The PC keyboard might not actually run on steam but it would look at home in any Victorian drawing room.
Many of us are obsessed with stuff that looks like it could fit into an airship piloted by a guy named Cid. I'm not exactly sure what the fascination is with brass gears, brown leather and goggles, but I certainly am filled with glee whenever I see overly complicated costumes or machines that actually serve their function with a steampunk aesthetic. That's why I was impressed with the craftsmanship displayed by the Rampkins craft shop in Shropshire, England in building a functioning USB keyboard out of wood, vinyl and imagination. They call it the Buccaneer Keyboard.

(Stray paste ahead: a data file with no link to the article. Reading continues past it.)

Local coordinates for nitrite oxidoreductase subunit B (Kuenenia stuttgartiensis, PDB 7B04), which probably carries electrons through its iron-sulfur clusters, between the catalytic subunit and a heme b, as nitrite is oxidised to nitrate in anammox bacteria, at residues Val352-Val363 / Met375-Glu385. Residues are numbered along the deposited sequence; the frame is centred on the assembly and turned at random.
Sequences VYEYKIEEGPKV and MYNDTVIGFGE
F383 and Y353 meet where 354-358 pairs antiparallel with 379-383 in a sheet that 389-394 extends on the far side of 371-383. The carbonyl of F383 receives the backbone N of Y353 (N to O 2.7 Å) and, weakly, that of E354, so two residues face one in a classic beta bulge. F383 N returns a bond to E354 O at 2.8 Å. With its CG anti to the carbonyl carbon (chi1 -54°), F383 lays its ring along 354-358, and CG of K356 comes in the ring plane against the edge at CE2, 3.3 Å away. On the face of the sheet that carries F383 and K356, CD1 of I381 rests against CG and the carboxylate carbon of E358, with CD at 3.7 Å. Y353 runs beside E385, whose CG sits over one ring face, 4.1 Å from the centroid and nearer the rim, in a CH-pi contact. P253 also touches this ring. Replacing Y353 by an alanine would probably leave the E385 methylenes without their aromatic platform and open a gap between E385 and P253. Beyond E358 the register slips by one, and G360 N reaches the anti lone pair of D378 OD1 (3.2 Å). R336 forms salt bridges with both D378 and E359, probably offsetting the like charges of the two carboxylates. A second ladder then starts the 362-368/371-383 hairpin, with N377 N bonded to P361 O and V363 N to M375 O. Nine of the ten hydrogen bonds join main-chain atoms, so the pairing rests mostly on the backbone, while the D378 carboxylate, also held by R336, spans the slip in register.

The keyboard began its life as a DAS Ultimate, the model that clacks loudly when you press a key and isn't even labeled for the hardcore typists who don't need to look at their keys. Rampkins removed each key, then cut new ones from brass tubing before gluing each new key inside. After designing the layout, they then cut holes in a block of wood and padded it with hand-tooled leather. The holes were punched out and detailed with a scroll saw while a tray was made to hold the electronic innards of the keyboard.
The result is a damn fine piece of prop-making that I'd be proud to clack away at while penning the great Victorian novel I've been working on - To the Moon and Back in 99 Days.